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Ancient Egypt: Letter of Panbesa
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Letter of Panbesa

The clerk Panbesa salutes his lord, the clerk Amenapt. Long live the King! This is sent for the information of my Lord. Again I salute my Lord.
I proceeded to Pe-Ramessu Meiamen. I found it flourishing in good things without a rival, like the foundations of Thebes //////// the abode of felicity. Its meadows are filled with all good things, it is well provisioned daily. Its pools (are filled) with fish, its ponds with fowl; its fields are verdant with grass, the
ates-flower is in its ////////; the tenraka-plant whose taste is like honey is in the fields of the tubs. Its threshing floors are full of barley and wheat /////// toward the sky; bunches of leeks in the beds; gourds in the arbour; anhamaa-fruit, tephu-fruit, called //////////, teb-fruit from the arboretum; sweet wine of the produce of Egypt which is superior to honey.
- -Pe-Ramessu Meiamen: city in the eastern Delta, founded by Ramses II.
-ates-flower: many of the plants and fish whose names appear in this letter have not been identified.
-tubs: S. Birch suggested that these were watering machines.
-anhamaa: Birch: Sometimes written "anruhama" or "aluhama"; supposed grapes or raisins.
Red utu-fish from the river of /////// lilies; baran-fish from the river Haruma; barai-fish mixed with baka-fish ////// fish from the river Puharta atu-fish //////// from the river ////// hanata-fish from ////// of Aa-nechtu.
The pool of Horus furnishes salt, the Pahura lake furnishes nitre; its ////// for the going and coming. There is a supply of provisions there daily.
-Puharta: Goodwin: the Euphrates
-Aa-nechtu: Aa-nekhtu, Goodwin: the frontier fortress
-Pahura lake: Goodwin: One of the natron or bitter lakes near the Isthmus of Suez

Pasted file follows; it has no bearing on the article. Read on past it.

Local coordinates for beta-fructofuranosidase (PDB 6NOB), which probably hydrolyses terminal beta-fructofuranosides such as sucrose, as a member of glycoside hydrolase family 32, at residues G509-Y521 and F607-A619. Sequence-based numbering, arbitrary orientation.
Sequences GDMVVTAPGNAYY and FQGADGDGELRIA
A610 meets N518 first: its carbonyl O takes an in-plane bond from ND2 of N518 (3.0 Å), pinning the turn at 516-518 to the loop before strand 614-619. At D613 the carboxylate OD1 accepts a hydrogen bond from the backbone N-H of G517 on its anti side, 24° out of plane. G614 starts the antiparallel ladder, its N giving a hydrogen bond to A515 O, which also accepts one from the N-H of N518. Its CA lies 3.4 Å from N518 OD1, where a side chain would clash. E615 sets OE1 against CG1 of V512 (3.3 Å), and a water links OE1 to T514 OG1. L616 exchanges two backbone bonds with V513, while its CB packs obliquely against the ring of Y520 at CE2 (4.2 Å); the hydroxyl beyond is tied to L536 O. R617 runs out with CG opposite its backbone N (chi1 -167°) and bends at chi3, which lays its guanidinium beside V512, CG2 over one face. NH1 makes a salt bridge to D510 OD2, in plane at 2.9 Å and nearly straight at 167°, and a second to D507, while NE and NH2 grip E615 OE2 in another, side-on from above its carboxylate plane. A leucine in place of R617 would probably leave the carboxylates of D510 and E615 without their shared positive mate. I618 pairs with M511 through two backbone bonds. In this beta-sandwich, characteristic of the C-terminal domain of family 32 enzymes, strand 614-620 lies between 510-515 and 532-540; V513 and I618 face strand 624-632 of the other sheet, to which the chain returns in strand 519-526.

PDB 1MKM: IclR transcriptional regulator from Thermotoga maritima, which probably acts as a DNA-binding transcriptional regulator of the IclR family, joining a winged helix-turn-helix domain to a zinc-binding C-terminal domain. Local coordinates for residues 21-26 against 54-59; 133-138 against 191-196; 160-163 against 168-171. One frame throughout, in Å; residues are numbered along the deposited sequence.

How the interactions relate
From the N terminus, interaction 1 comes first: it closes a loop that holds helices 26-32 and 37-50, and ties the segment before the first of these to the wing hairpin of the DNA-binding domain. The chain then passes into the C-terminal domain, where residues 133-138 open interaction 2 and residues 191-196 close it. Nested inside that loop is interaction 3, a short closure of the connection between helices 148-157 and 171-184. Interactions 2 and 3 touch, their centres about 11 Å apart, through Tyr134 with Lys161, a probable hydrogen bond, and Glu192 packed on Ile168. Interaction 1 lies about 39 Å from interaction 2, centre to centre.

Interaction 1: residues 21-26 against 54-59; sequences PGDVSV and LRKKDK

-nitre: used in embalming
-the going and coming: Goodwin: of boats
-a supply of provisions there daily: according to Goodwin referring to the market.
Gladness dwells within it, none speaks scorn of it. The little ones in it are like the great ones. (They say:) Come let us celebrate its heavenly festivals and the season feasts. The papyrus marsh is adorned with menhu-flower, the pool of Horus with the asi-flower; there are sabara-flowers from the arboretum, festoons from the vineyards ////// fowls in flocks, to adorn //////////. The sea abounds with baka-fish and atu-fish. It //////// their boundaries. The virgins of Aa-nechtu are well apparelled every day; sweet oil is on their heads, with new curls. They stand at their doors, their hands adorned with nosegays, with bouquets of Pa-Hahthor, garlands of the lake Pahura, on the day of the arrival of Ra-user-ma Sotep-en-ra, the war god of the world, the morning of the feast of Kahaka; all assemble one with another to recite their petitions. -menhu: Birch: A flower of red and violet color. Thesaurus Linguae Aegyptiae: mnH: papyrus plant
-asi-flower: Birch: Apparently another kind of water plant.
-Ra-user-ma Sotep-en-ra: Usermaatre Setepenre. Ramses II (c.1279-1212)
There are sweet drinks in Aa-nechtu; its liquors are like sugar, its syrups like the taste of caroobs surpassing honey. Beer of Kati comes from the port; wine from the vineyards; sweet refreshments from the lake Sakabaima; garlands from the arbours. The sweet singers of Aa-nechtu are of the school of Memphis; joy remains there prolonged, unceasing. Ra-user-ma Sotep-en-ra, the war-god of the world, Ramessu Meiamen, is its god. -are of the school of Memphis: Birch: The "Memphitides puellae" of the Latin authors, such as Petronius: Memphitides puellae, sacris deum paratae

pAnastasi III, 19th dynasty
C. W. Goodwin, Letter of Panbesa, in S. Birch ed., Records of the Past, Vol.6

 


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